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Dumbo Feather

Dumbo Feather

Issue 67

Dumbo Feather is an iconic Australian magazine. Published quarterly for seven years, and hailed around the world as a design leader, it is a magazine like no other. Our readers are people who want to be told a different story than the one they hear every day. Each quarterly issue features five extended (20 page) profiles of people worth knowing, across enterprise, education, science, sport, politics, fashion and the arts. Whether they’ve touched millions, or just those around them, we take the time to get to know these people, and ask them to tell us their stories.

もっと読む
:
Australia
言語:
English
出版社:
Small Giants Academy Limited
刊行頻度:
Quarterly
¥750
¥3,000
3 号

この号

30
shellie morris sings her way home

SUBJECT Shellie Morris OCCUPATION Singer-songwriter INTERVIEWER Danielle Caruana PHOTOGRAPHER Natalie McComas LOCATION Darwin, Australia DATE May, 2021 Dr. Shellie Morris is a Yanyuwa and Wardaman woman who knows that songs are a map, and that music is a passport which can be used to find your way back to yourself and to others – a passport she used to find her way home, back to her biological family and her heart country. A song-crafter, work-shopper, storyteller, now an honorary Doctor of Music, a tireless community worker and a performer, Shellie sings in over 20 traditional languages and works across more than 70 remote communities. She has collaborated with and is beloved by generations of children, to whom she carefully listens, delicately turning their lived experiences, challenges and triumphs, their stories, intentions and dreams into songs –…

26
bernard fanning is a rockstar

SUBJECT Bernard Fanning OCCUPATION Musician INTERVIEWER Berry Liberman PHOTOGRAPHER Paul Bamford LOCATION Byron Bay, Australia DATE May, 2021 It’s always nourishing to ask artists what they see in the culture. Artists work from the inside out, processing and metabolising our collective experience through the personal. When they hit the right note, we all feel it – beyond algorithms, beyond cultural bias, beyond the thinking mind. As a cultural icon, you would think Bernard Fanning, lead singer of Powderfinger, would be caught up in the swirl of his success. Yet he is much more interested in the people around him than discussing his illustrious career filling stadiums and writing the soundtrack to our lives. He and his wife Andrea, a painter, with their kids, live a relaxed, grounded and creative life, far from the madding crowd, earthed…

3
for love of the beat!

Boom bop ba bing boom bop ca da! I was born in Iran to Persian and Mauritian parents, and when I was young we fled the Iranian Revolution. Fortunately, it meant that I grew up in Australia, gifting me the freedom to be a performer and use music for communication and engaging community. One of the first songs I composed in creole, my mother tongue, was “En bas las bas,” which translates to, “I’ll meet you there, down there” – a saying you hear in Mauritius between locals when giving vague directions to meet up. This song speaks about the first rocks that were ever beaten together percussively to make the first sounds, and how I’ll meet you there, down there – back in time, where music was first made. Where…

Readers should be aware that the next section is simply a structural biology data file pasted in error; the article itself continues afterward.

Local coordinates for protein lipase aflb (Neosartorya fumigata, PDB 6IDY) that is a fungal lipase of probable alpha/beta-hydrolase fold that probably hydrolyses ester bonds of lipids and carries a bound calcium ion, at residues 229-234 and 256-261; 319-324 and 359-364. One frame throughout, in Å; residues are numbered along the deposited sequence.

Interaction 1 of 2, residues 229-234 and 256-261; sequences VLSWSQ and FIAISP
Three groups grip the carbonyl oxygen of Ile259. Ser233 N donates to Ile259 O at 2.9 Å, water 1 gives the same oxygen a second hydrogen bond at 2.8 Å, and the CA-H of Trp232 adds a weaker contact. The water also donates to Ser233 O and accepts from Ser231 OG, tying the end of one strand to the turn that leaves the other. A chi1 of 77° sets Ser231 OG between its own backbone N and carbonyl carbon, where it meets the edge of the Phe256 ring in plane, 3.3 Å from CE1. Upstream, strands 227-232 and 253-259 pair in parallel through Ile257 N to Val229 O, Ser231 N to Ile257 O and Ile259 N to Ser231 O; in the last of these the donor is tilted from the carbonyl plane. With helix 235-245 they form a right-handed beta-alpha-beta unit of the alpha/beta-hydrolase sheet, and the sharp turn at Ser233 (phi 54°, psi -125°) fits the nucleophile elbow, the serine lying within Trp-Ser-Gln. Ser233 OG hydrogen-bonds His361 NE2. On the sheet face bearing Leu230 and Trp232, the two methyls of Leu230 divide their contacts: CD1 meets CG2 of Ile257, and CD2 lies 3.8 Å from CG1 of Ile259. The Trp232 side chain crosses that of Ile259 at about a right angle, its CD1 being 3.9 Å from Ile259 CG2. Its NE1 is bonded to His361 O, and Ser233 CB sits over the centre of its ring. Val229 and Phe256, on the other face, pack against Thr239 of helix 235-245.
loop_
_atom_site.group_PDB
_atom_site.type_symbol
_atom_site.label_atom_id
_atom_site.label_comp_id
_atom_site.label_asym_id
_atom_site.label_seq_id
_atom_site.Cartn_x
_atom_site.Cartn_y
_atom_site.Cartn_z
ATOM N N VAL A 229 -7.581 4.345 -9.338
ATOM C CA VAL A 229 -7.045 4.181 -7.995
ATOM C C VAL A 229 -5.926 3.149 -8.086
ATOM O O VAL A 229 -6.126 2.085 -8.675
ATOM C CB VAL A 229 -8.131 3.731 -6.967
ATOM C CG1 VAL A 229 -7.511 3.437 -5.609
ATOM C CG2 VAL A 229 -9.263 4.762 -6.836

12
between the notes

The Neuroscience of Singing Whether or not we consider ourselves “singers”, the act of singing has some startling benefits. To begin with, it encourages the same relaxation response (our rest-and-digest, or parasympathetic nervous system response) as deep breathing through its stimulation of the vagus nerve. Singing is primarily a right-brain activity (meaning it’s associated with creativity, imagination, intuition, spirituality and big-picture thinking), but it incorporates language, which is mostly under the jurisdiction of the brain’s left hemisphere. This means that in those who’ve suffered damage to the left side of the brain, singing can provide a way to access language. People with a stutter or Tourette’s syndrome frequently find that they are able to sing. When people come together to sing, something extra special happens. Group singing has been linked to reduced…

4
editorial

Dear friend, One of my favourite stories in our family is of my grandmother, who, having been a cook and homemaker to her farmer husband and four farmer sons for the first 20 years of married life, decided to take off the apron for a couple of hours and respond to a call-out in the paper to audition for a nearby opera company. Suddenly, her bright, soaring voice – which was only ever heard around the home or at church –was filling theatres, taking on Verdi and Puccini. During the day she’d continue her domestic caregiving, and at a night she’d embrace her inner diva, letting her whole body enter a dramatic conversation with the music. She’d come off stage enlivened and at peace, this bigger, clearer version of herself. It…

2
the dawn chorus

PROSPER & PLEASURE Male songbirds sing to guard territory and allure females for breeding. Springtime is the liveliest, the mating season for many. But some believe birds perform more than what’s necessary for procreation – like humans, they appreciate music and beauty, and also sing for joy. HEARING SUNRISE The dawn chorus peaks an hour before and after sunrise. Studies suggest this is because foraging is harder during dimness so singing is a better use of the birds’ time. Also, singing passionately after surviving the night exhibits vitality, and the lack of wind at this time means songs sound clearer, thus they are easier to identify. EVOKING AWE Describing a jungle paradise losing its peace to rising tourism, nature-sound recordist Gordon Hempton said, “There is a problem with being a sightseer only… The picture is…